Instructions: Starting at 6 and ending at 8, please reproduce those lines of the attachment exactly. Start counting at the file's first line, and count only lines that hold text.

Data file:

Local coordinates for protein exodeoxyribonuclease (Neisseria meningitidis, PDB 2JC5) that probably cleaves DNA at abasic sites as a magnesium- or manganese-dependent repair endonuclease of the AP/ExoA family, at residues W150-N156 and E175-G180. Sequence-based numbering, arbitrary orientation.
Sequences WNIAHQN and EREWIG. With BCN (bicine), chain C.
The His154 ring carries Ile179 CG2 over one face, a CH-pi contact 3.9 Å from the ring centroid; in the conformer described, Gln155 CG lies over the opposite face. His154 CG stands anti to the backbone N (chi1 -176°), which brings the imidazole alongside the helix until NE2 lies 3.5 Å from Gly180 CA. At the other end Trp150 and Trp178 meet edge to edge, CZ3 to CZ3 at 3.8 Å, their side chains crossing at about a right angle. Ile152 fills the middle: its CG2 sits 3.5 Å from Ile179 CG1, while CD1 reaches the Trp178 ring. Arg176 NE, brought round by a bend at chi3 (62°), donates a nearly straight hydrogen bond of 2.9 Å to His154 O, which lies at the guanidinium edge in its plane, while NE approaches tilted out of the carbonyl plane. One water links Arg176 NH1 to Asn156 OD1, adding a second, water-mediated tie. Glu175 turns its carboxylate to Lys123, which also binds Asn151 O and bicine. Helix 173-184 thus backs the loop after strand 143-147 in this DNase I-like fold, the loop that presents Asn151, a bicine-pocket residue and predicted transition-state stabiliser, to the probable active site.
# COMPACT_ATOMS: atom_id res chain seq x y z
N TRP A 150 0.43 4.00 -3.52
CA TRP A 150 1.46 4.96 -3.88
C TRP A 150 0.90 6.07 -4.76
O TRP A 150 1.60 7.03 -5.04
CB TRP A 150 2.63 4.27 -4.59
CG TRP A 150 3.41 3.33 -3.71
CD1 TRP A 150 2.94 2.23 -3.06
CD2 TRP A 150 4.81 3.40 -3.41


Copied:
CA TRP A 150 1.46 4.96 -3.88
C TRP A 150 0.90 6.07 -4.76
O TRP A 150 1.60 7.03 -5.04